The day my father called to ask if I could help him bury Casey, his golden retriever, I said no, and maybe if I had answered differently this story would be over, but instead he still steps out of his garage with a shovel to dig the hole alone. He trudges across the front lawn, and there at the window stands Donna, his newest wife, still in her sixties, not so old yet but older than he is and too small, too weak to turn over firm earth. He stops under the shade of a maple, near one of the boulders that first attracted him to this property he can’t really afford. This’ll be the spot, then.
Mark rolls his right shoulder forward, then back, and it doesn’t hurt so bad. But the moment the shovel’s pointed blade strikes earth—a current of pain sizzles all the way to his fingers, which unclench as if on command. He closes his eyes, squeezes the hurt gone. And he doesn’t even know how or when he injured himself. Carrying Casey from the car, where his body would have baked, to the shade at the side of the house, where he lies, stiffening, within a bedsheet—that definitely didn’t help, but his shoulder had already been barking for weeks.
He glances across the yard to the wrapped mound of Casey and worries that some opportunistic animal might creep from the surrounding woods to nose its way through the sheet and nibble on his best friend’s carcass, exact a revenge for all of those days Casey chased gophers and crows and squirrels. Better work fast. Help isn’t coming, and critters might.
Blade, ground, heel, push, scoop. Turns out the toss hurts most.
The dirt piles, his shoulder pulses.
Sweat beads on his brow and the bridge of his nose. Early June, hot even in the shade, and Brad hadn’t so much as made an excuse either, not really. Just said he couldn’t come. But he’s home from college—Mark knows that much—living with his mom. Maybe his youngest has a summer job keeping him from making the hour’s drive from Connecticut? But then call out. Tell your boss you’re sick. Food poisoning. Whatever. This is Casey we’re talking about.
All the boys loved him. Mark could count on that much when they visited. He once had his three sons spend an afternoon walking the neat rows of parked cars at a shopping plaza in Milford—or was it Port Jefferson? He was definitely still married to Liz—slipping flyers for some new restaurant under windshield wipers to help him bring in a little extra cash on the weekend, but at the end of that long day—hotter even than this one, the sun reflecting off the pavement, glaring off of hoods and fenders—they had at least returned to Casey, buried their faces in his golden fur, arms groping, grabbing, and the old fella never so much as flinched.
He was always there, always ready to—to offer—oh, Jesus.
Blade, ground, heel, tears, push, scoop, toss.
The high-pitched electric hum of the vacuum reaches him from inside the house. He was the one who asked Donna to clean—he had imagined finding Casey’s shed fur in the coming days, and each time it breaking him again—but now he wishes she would stop. It’s too much to lose him all at once. Better to leave a trace, some reminder. Nothing sadder than being forgotten.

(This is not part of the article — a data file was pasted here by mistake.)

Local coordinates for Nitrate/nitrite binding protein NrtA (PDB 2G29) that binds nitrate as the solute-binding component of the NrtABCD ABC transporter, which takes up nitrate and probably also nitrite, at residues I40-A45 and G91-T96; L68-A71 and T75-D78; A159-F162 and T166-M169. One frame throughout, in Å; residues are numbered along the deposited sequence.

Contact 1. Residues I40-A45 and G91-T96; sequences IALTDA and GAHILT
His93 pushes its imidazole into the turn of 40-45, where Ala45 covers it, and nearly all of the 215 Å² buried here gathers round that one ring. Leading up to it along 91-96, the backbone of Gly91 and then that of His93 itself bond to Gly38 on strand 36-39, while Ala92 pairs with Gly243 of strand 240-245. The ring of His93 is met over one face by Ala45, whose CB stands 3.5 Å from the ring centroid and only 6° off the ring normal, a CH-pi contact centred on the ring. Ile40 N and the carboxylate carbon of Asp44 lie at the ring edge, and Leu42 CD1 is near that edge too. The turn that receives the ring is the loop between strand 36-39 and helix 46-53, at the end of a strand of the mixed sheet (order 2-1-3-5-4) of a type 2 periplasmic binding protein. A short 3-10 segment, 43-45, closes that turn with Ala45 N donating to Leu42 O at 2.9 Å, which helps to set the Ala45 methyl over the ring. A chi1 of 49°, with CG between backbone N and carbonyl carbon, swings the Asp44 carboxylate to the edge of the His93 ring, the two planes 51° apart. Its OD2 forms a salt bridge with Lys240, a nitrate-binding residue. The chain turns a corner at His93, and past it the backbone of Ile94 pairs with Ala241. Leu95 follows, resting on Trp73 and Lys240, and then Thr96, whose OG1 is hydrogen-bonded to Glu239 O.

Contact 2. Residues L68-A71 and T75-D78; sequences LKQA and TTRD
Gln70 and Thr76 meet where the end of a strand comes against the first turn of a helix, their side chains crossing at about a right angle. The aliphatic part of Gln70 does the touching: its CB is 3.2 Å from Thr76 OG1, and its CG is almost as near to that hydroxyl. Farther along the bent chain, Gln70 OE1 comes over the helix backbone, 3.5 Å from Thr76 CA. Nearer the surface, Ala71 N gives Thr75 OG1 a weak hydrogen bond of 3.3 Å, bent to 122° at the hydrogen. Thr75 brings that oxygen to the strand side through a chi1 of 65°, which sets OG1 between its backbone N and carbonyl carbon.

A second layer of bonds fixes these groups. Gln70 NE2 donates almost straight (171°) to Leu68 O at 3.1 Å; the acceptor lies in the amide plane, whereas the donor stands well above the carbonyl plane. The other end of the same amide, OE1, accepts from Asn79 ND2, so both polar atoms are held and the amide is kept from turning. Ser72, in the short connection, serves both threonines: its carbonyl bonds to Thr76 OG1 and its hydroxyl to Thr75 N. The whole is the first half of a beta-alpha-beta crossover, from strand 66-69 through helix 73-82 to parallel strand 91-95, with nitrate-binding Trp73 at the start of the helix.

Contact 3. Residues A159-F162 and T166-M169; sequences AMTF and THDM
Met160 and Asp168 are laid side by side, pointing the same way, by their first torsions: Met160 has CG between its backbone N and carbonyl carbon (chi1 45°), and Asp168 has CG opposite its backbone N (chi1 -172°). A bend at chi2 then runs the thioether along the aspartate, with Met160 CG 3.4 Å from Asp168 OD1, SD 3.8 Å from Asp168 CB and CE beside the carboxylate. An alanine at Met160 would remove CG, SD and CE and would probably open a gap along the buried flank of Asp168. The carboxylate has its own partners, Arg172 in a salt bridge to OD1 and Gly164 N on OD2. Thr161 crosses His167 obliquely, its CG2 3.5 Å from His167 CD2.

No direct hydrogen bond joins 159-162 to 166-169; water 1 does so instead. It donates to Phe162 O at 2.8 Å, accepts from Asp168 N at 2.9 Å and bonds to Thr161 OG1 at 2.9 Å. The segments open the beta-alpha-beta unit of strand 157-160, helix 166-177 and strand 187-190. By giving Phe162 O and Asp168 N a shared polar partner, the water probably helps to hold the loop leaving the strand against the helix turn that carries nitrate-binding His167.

Again he presses his weight—his doctor keeps telling him he needs to exercise more, but not like this—onto the shovel’s step and the blade sinks into the small pit of exposed dirt. He bends, scoops, tosses, and even he doesn’t know if it’s the lightning quick pain that drops him, or if it’s the thought—Who will remember him?—but he’s on the ground all the same.
And goddamn. Can this day, can all of this please just be over?
The vacuum goes silent—and Donna will die first, won’t she? She will, she will—just as a squirrel begins to investigate Casey’s sheeted lump. A burst of tiny steps in one direction, stop, a burst in another direction. Tail high in the air. But Mark doesn’t get up to chase the thing away.
How much bigger would this hole have to be to fit his own body instead?
Just climb in while Donna, at least, is here to remember him. One brother, two ex-wives, three kids of his own, three ex-step-children—and all of them too good for him now. That’s why he has always loved his dogs so much. He can count on them. He could count on Casey.
“Hey,” he yells across the yard, as he gets back on his feet. “Get out of here. Scram.” But the squirrel only looks at him, as if deciding, no, Mark is not someone it needs to take seriously.
He grabs a small stone from the pile of upturned dirt, and maybe he’s too sad, too lonely, too angry—all of it, probably—but he forgets that his shoulder is killing him, and he brings his arm back, hurls the rock toward the squirrel, which cocks its dumb head; a shiver runs up its bushy tail as the rock skitters by in the grass to its left. Mark is the one who looks like he’s been struck. His torso folds in, he grabs his shoulder in pain, cringing pain, cursing, his eyes pinched shut, and he’s sorry, Casey, he’s so sorry, but this hole is just not getting dug today.
That night, with Casey’s body dragged on the sheet into the garage, he will lie awake, smelling his own Scotch breath, and think of his father’s funeral. As a kid he’d read of his father in the newspapers, the great Connecticut airman, a renowned pilot, but the truth was he’d hardly known the man himself. He’ll remember how, decades after his father moved to California, all those people, all those strangers still turned up to cry over his dad’s death. And Mark won’t want to be thinking about his father or the past, all those choices, those moments, his life—none of it—but the absence of Casey’s soft snore at the foot of their bed will keep him up, his mind looping, racing in a way it hardly ever does, and will it occur to him in those small hours, I still wonder, that I said no when he needed me so that he would know how it feels?